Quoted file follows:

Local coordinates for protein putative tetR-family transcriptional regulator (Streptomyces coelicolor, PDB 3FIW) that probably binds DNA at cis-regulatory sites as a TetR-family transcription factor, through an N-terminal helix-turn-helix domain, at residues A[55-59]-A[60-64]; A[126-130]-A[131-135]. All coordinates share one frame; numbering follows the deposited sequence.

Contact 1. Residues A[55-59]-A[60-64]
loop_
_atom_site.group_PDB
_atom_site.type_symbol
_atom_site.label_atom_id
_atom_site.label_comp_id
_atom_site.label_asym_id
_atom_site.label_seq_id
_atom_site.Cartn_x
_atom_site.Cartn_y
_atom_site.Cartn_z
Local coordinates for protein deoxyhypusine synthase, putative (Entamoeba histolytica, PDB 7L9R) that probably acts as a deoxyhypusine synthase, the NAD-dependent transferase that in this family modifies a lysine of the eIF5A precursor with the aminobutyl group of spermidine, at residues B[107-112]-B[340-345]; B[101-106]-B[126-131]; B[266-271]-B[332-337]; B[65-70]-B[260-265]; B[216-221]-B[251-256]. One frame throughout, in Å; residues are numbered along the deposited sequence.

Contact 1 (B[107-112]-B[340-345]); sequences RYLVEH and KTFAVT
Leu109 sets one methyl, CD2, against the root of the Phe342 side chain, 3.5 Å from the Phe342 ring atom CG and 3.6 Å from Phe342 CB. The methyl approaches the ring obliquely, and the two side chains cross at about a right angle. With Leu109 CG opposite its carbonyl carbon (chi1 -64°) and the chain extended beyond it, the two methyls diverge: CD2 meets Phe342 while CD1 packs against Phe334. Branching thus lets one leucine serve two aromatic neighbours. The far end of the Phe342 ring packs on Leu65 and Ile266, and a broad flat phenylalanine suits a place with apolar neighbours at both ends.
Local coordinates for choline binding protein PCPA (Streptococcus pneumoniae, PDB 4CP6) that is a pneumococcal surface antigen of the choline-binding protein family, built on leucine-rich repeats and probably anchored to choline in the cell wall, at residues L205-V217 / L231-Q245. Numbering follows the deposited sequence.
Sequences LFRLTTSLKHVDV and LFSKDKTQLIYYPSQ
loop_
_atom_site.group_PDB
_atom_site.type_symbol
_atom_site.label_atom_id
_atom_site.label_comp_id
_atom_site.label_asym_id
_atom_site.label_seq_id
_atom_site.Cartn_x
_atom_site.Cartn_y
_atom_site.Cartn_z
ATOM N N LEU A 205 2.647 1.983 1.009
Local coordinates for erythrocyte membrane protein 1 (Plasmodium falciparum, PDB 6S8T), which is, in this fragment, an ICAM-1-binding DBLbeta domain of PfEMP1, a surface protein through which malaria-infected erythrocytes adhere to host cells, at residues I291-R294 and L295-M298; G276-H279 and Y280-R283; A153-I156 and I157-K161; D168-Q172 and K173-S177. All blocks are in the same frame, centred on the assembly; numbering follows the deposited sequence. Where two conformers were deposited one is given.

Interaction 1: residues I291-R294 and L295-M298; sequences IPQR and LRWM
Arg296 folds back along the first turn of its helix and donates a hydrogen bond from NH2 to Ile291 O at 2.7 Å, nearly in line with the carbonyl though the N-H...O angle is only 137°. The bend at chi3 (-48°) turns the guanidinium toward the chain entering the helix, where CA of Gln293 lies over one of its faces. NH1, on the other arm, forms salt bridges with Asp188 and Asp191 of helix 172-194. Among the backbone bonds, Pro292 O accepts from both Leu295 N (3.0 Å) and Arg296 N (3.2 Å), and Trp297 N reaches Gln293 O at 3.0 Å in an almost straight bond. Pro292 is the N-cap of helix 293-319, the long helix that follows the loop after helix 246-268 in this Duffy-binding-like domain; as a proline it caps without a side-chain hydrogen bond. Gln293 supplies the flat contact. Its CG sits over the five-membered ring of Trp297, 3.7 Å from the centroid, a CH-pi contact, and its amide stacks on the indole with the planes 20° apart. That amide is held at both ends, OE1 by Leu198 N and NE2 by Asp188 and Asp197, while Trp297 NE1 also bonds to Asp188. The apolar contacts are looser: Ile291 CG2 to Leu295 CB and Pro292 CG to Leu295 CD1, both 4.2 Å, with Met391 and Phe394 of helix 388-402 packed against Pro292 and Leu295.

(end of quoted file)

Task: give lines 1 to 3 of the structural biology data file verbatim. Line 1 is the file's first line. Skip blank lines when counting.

Local coordinates for protein putative tetR-family transcriptional regulator (Streptomyces coelicolor, PDB 3FIW) that probably binds DNA at cis-regulatory sites as a TetR-family transcription factor, through an N-terminal helix-turn-helix domain, at residues A[55-59]-A[60-64]; A[126-130]-A[131-135]. All coordinates share one frame; numbering follows the deposited sequence.

Contact 1. Residues A[55-59]-A[60-64]
loop_